On Monday I was contacted by an old friend who emailed me to tell me that they had ‘finally done it after years of talking about it, I’ve joined the Labour party.’ Then, with her tongue firmly in cheek she added ‘So I now have access to videos of “Real change in Worcester”.’
And I cringed. That part of me that bemoans a lack of engagement had a flutter of panic when I realised that somewhere along the line I had probably convinced someone to join the Labour party and they were going to get those emails or go to a branch meeting or take part in a Voter ID session and it was All. My. Fault.
We’ve approached that twitchy point halfway through the parliamentary term where the party has to demonstrate its substance, its vision and start ‘engaging with voters’. Engaging with voters. What does that even mean? I’m almost certain it means spending time and money trying to make our MPs and candidates seem normal. In which case how do we make our political culture reflect our, actual, you know … culture?
A few months ago BBC3 scheduled a sketch show of leftwing political satire The Revolution Will Be Televised. Although, at times, it was heavy with a drama-student earnestness it was still sharp, refreshing and actually funny. The Political Scrapbook blog has produced similar short satirical films and ahead of Congress this year the TUC highlighted corporate tax avoidance by reducing a mock-up magazine and website in the style of ‘Hello’ or ‘OK’ entitled ‘Gotcha’. It looked good, it highlighted the injustice of tax dodging , it was witty, and I remembered it.
At this year’s Labour conference it was Pragmatic Radicalism’s ‘Top of the Policies’ fringe that created the most buzz. It was standing room only in the Manchester pub as presenters made up of members, supporters, local councillors, stood up and delivered new policy ideas in less than two minutes. It was relaxed, it was noisy, it was political, irreverent, and crucially, it was fun.
So what happens to all this funny, all this sass? Why aren’t we using it more? A funny comment or well-timed joke is powerful. That’s why politicians have advisers and speechwriters to make them appear wittier. But it’s also why the jokes are saved for PMQs, because they know people are watching.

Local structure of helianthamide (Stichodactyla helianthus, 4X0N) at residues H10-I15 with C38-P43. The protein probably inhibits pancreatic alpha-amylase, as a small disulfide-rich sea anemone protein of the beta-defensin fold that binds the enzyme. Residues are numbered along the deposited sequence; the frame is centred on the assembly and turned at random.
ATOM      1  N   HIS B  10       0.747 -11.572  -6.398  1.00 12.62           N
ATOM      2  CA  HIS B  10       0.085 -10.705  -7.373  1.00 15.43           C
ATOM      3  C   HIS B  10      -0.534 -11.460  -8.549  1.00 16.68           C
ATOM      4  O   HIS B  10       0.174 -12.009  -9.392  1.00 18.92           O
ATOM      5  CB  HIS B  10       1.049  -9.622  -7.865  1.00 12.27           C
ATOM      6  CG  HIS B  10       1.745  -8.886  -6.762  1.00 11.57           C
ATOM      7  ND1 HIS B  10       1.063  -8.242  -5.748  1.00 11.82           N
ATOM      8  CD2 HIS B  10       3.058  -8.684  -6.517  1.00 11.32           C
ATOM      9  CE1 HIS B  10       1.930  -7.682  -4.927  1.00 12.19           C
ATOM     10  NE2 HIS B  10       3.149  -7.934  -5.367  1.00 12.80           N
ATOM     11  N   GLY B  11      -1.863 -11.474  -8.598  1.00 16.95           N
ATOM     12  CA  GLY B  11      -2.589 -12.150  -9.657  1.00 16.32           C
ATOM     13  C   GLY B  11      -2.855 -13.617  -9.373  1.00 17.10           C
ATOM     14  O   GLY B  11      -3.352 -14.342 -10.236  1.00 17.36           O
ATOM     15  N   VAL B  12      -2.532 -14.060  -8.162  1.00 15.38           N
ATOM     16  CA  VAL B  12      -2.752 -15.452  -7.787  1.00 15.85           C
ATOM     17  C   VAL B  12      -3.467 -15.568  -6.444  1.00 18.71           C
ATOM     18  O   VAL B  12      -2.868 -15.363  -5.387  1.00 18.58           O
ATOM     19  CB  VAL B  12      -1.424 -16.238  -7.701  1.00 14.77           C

During a recent conversation with a friend who is considering putting herself forward as a candidate, she confessed that she couldn’t understand why people she had considered friends would became ‘so dull as soon as they are selected, they don’t want to have an opinion let alone express that opinion, just in case it’s the wrong one’.
I’m pretty confident that she’s not alone. Sharp, clever funny women who are good with a one-liner – the party is full of them. I have sat next to them at conference and at fundraising dinners and yet when it comes to the funny it’s women who suffer the discrimination. We are not well represented in political comedy, in satire, in panel shows – when it comes to political banter it’s still the boys’ club.
The journalist Grace Dent has repeatedly asserted how women are ‘instinctively better tweeters. They’re usually better at chatting and networking in more subtle ways.’ We are. Creating a new way of campaigning is an onerous task akin to trying to think of a new colour. Don’t try and think of a new colour, it will drive you mad. But we just need to use who and what we have more imaginatively, more humorously, more normally. We shouldn’t allow funny, passionate, barbed women to contract candidate-itis with symptoms of red scarves and a Pollyanna outlook towards the #labourdoorstep. We don’t need to ‘engage with voters’ if we allow our members, our candidates and our campaigns the freedom to be more instinctively engaging.
Jenny Simms writes the Union Matters column for Progress
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